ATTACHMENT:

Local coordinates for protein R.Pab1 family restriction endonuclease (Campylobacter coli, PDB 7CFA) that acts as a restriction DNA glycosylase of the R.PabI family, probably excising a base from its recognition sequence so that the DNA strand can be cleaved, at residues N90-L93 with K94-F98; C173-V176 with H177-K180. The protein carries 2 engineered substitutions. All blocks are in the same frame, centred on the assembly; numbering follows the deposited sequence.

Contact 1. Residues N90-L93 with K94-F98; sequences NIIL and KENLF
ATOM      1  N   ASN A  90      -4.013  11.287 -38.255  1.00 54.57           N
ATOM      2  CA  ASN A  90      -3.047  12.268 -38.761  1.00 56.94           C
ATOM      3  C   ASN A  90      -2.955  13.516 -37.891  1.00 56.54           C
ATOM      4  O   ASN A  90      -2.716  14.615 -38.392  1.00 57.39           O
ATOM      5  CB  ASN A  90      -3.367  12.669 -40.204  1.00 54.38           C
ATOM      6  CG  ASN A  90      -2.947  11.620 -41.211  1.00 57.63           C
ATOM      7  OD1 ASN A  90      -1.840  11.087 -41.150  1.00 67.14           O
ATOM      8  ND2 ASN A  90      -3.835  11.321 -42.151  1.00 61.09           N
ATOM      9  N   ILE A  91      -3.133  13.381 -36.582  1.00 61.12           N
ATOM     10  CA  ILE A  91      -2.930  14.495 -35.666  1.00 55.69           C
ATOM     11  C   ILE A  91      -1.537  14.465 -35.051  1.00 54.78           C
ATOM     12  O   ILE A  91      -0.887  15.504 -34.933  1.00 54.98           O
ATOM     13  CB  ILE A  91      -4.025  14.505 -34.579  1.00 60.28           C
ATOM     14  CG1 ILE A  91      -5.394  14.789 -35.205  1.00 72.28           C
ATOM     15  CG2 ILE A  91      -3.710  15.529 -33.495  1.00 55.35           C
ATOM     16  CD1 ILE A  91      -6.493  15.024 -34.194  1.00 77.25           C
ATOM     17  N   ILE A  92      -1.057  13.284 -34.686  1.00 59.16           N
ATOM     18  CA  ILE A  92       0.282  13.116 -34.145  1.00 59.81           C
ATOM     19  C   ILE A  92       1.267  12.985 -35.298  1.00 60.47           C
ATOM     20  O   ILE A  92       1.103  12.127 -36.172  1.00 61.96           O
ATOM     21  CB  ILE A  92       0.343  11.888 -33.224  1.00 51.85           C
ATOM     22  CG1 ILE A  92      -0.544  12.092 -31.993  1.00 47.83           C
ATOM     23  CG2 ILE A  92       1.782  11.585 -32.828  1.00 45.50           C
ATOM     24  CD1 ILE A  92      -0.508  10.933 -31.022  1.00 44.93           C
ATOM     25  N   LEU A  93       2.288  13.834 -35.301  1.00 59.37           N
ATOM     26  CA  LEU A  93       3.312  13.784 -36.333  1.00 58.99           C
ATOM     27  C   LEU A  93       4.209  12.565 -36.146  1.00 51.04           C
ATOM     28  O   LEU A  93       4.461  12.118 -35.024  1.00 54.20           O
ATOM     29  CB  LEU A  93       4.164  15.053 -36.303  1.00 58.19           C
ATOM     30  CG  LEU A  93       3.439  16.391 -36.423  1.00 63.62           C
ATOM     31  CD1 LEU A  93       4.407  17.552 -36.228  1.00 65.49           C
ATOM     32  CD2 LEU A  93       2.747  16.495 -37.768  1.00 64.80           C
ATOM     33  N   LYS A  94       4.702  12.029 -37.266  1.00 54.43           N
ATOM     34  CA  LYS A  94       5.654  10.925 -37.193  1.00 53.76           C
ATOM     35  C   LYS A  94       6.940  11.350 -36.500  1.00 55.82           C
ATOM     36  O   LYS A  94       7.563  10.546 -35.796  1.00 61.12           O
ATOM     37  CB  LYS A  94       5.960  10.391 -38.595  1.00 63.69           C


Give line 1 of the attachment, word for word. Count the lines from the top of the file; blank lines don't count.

Local coordinates for protein R.Pab1 family restriction endonuclease (Campylobacter coli, PDB 7CFA) that acts as a restriction DNA glycosylase of the R.PabI family, probably excising a base from its recognition sequence so that the DNA strand can be cleaved, at residues N90-L93 with K94-F98; C173-V176 with H177-K180. The protein carries 2 engineered substitutions. All blocks are in the same frame, centred on the assembly; numbering follows the deposited sequence.